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Ohio man not only drove Sen. John McCain's campaign bus, he steered him through chili menu

Two local men cherish relationship with statesman
Posted at 1:09 AM, Aug 27, 2018

CINCINNATI — Jonathan Frierson of Lincoln Heights, Ohio says he's honored to have known Sen. John McCain personally as his bus driver.

“Driving the 'Straight Talk Express Coach' for Senator McCain,” Frierson told WCPO. “Got started in 2000. I was a backup driver.”  

By February 2008, though, when McCain was running for president and made a campaign stop for a rally at Memorial Hall, Frierson was behind the wheel and standing beside the door when McCain got off the bus.

McCain had called him in 2007 to take over, Frierson said.

Frierson said he liked that McCain called him by his nickname.

“He always called me 'Fry,' ” Frierson said.

Frierson flipped through a scrapbook and saw himself in several photos and newspaper articles with McCain, who died Saturday after a long fight with brain cancer.

“Felt honored," Frierson said.

 One picture in a newspaper clipping from Aug. 29, 2008 showed McCain and Frierson sitting side by side at a Skyline Chili. McCain was looking over the menu.

Sen. John McCain and Jonathan Frierson at Skyline Chili in 2008.

“He said, ‘Fry, what do you think I should get?’ " Frierson remembered.

“I said, ‘Try a 3-way, Senator.”

“He said, “What about a 4-way?’

 “I said, ‘Senator, you might want to consider those beans.’ "

Frierson laughed, but he quickly gave way to sorrow after learning the man he drove and got to know on a personal level had died.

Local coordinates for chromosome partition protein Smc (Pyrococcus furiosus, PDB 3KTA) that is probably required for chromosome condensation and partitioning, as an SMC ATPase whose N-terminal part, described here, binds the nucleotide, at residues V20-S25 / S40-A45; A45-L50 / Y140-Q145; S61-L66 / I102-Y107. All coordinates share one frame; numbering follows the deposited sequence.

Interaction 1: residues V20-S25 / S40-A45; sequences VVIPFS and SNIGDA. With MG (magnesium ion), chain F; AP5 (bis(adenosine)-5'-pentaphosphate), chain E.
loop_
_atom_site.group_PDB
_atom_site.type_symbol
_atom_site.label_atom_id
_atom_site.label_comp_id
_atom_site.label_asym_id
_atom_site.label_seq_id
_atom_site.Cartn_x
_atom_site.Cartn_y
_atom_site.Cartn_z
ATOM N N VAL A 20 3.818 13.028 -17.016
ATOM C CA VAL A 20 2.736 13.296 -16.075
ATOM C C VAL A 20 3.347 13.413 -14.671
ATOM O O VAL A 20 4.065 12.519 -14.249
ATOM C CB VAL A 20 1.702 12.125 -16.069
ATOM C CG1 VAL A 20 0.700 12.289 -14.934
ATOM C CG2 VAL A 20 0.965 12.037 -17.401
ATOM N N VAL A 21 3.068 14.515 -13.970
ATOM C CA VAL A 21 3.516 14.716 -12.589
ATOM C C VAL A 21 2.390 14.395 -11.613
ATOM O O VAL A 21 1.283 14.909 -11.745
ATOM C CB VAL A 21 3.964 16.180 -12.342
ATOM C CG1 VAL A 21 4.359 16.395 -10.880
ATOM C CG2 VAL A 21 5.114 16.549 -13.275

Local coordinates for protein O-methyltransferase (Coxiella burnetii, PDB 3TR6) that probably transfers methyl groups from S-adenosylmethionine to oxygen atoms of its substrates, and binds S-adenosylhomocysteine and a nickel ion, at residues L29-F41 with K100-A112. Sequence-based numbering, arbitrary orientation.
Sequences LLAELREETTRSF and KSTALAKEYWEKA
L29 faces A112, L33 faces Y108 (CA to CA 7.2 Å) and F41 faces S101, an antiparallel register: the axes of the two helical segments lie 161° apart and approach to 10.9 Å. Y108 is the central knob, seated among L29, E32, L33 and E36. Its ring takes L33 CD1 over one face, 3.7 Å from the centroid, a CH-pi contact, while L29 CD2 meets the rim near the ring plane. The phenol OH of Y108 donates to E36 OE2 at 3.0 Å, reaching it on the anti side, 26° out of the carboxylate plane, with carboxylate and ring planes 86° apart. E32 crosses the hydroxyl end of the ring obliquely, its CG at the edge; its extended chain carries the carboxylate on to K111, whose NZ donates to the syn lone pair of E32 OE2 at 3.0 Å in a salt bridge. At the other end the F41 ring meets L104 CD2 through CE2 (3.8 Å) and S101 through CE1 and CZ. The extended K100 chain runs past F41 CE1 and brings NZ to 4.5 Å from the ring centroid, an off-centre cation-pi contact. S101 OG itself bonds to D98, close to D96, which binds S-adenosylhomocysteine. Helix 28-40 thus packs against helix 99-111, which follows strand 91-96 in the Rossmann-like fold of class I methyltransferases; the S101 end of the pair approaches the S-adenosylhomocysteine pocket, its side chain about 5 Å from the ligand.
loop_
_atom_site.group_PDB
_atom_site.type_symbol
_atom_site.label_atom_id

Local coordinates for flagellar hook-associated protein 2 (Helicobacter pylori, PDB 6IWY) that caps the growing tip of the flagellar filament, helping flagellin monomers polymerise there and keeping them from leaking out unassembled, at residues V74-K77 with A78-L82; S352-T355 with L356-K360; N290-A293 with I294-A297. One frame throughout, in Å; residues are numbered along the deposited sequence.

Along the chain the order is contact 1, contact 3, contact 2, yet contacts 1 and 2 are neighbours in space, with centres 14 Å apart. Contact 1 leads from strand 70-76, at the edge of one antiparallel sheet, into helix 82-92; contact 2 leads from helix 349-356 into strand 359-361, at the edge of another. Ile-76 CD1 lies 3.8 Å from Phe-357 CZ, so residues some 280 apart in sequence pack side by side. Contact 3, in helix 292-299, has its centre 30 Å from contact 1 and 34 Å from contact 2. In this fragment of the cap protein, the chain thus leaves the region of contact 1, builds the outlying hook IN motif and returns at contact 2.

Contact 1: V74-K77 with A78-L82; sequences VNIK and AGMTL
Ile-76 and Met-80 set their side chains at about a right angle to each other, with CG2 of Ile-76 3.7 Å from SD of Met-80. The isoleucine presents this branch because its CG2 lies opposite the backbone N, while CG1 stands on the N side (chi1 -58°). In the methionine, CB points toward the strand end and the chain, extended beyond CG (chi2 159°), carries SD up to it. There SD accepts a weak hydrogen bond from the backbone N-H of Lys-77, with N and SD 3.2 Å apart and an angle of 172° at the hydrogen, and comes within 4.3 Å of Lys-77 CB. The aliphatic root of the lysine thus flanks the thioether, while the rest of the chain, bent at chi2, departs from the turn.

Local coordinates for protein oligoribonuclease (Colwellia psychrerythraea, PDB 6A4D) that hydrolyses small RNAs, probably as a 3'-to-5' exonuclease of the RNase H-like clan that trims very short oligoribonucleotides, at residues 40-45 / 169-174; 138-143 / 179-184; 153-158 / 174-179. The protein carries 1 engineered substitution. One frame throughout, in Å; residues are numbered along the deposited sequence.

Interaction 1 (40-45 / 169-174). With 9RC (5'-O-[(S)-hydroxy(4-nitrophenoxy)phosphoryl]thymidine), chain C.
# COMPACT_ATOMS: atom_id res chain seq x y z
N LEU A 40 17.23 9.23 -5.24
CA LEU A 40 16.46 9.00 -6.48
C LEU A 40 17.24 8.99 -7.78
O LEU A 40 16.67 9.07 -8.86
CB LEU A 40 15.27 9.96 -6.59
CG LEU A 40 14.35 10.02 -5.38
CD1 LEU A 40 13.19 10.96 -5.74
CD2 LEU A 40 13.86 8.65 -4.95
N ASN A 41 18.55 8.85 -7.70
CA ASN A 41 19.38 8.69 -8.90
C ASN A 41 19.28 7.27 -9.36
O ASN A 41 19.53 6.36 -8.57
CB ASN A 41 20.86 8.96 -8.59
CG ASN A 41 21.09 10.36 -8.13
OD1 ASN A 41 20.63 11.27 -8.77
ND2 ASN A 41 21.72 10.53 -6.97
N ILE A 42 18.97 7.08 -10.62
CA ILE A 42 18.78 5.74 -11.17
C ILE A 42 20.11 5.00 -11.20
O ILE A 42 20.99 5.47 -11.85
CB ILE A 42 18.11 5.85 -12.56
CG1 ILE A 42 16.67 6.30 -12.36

He said McCain had represented “civility and common decency toward each other.”  

"You have to agree to disagree. I come from a family of 14. Pop would always tell us you might have a disagreement, but remember you’re always brothers and sisters. Senator McCain really pushed that,” Frierson said.

Another local man, Earl Corell, said he established a personal relationship with McCain over the phone.  

 “He was so easy to talk to,” Correll said.

Corell, a Vietnam vet like McCain, said he started reaching out to McCain by phone  in the 1980s and he figured that they talked eight to10 times on a landline over the next 30 years.

“I thought, ‘I can’t get my local politicians to call me and you have a U.S. senator from Arizona calling someone he doesn’t even know.’ I respected him for that,” Corell said.

Now they cherish the memories they wish they could share with the man they admired.

 “I’d tell Senator McCain, 'Thank you for the great opportunity that you allowed me to transport you safely around the country,' ” Frierson said.

Frierson said he and his family plan to visit Washington, D.C., this week to pay their respects.